As they ride on, The Boss asks Sandy about these knights. She tells him, at great length, all she knows. He, however, cannot follow the tales, and he falls asleep in the middle of Sandy's ramblings. He lectures Sandy about how to tell a story; she listens to him patiently, and then she goes on to tell the story her way.
As the day ends, Sandy's story is still unfinished, but they are approaching a large and impressive castle.
One of Twain's most frequently used narrative techniques involves the innocent narrator taking a journey and encountering various adventures. In Life on the Mississippi, Roughing It, Huck Finn, Innocents Abroad, The Prince and the Pauper, and many other works, the concept of the narrator on a journey prevails. Here, we have the nineteenth-century Yankee traveling through sixth-century England, and his adventures are in the form of a series of contrasts. They are interesting reversals of Cervantes's Don Quixote, a novel that Twain greatly admired. In Don Quixote, the traveler was a knight who protected the innocent. Here, The Boss is a commoner who is opposed to knights. But one adventure is common to both stories: The story of the bewitched pigs is found in both works.
At first, when The Boss meets Sandy (Demoiselle Alisande la Carteloise), he is impatient with her, and he is also shocked that she will accompany him on his journey; it does not seem proper or decent for the two of them to travel together — alone. Thus, beginning with their meeting and their subsequent travels, we have a contrast between civilization and primitive innocence. In their first meeting, The Boss is professional, curt, businesslike, and skeptical. He wants written proof of her identity, a map, or directions to the so-called bewitched palace. He even calls her "innocent and idiotic" when she cannot understand why he would want all of the troublesome information that he is asking for, and she is incapable of understanding why he would even doubt her word. Therefore, until they are later married, The Boss continues to be patronizing and prudish; in contrast, Sandy is patient and loving.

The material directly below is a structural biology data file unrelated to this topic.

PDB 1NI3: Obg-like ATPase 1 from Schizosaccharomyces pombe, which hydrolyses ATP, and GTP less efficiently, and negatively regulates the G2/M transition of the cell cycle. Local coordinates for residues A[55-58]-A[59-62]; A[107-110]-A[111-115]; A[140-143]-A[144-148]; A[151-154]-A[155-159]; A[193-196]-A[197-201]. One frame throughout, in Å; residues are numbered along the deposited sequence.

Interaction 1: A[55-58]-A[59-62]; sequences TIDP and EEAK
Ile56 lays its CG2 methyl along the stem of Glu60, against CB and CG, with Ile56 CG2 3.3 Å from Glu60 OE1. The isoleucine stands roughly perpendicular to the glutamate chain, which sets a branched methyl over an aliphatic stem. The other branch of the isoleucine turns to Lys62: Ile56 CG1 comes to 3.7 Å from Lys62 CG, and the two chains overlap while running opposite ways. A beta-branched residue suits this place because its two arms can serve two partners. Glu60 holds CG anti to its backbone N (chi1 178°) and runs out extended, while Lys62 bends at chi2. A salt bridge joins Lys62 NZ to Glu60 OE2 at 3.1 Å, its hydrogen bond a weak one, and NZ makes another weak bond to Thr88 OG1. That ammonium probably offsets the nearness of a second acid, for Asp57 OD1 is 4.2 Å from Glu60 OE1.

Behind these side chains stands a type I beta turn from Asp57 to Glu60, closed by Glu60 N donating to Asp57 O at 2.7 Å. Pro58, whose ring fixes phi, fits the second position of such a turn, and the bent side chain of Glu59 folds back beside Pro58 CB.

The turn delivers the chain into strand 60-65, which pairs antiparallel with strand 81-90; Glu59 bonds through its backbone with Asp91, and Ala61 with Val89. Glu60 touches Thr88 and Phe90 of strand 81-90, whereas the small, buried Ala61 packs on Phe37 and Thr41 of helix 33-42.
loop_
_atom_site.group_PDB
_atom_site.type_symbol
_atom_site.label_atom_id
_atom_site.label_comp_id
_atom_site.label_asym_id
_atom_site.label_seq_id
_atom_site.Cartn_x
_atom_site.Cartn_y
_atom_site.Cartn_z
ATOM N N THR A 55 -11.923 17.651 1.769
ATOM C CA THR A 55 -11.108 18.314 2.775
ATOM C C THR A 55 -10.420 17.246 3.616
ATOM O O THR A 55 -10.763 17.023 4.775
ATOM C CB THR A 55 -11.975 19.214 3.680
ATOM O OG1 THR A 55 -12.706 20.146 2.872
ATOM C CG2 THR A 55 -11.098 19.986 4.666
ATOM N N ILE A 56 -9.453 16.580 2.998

In Chapter 12, when the two of them set out on their adventures, the contrast between the city and the lovely countryside is emphasized, especially in the opening paragraph where they "left the world behind and entered into the solemn great deeps and rich gloom of the forest . . ." The quietness and peacefulness is reminiscent of Huck and Jim's trip down the Mississippi when no one is bothering them.
The irony is that in this lovely, peaceful solitude which The Boss so enjoys, he plans to start building huge, smoky factories filled with laboring people who must drudge through life. This is correlated by the fact that The Boss feels trapped in his suit of armor, and yet he would take these free and innocent people and trap them in the huge nineteenth-century factories — a trap much worse than the armor which he is now wearing.
The Boss's meeting with some "freemen" in Chapter 13 prompts some of his views on the Catholic Church and the ruling aristocracy. Here in Camelot, the majority of the people are ruled by only a half dozen people, and these people don't even seem to care because the Church has brainwashed them into believing that they are inferior and that they must be content with their place in life, a place assigned to them, according to the Church, by God Himself. Thus, they remain in servitude because of the alignment of the Church with the aristocracy.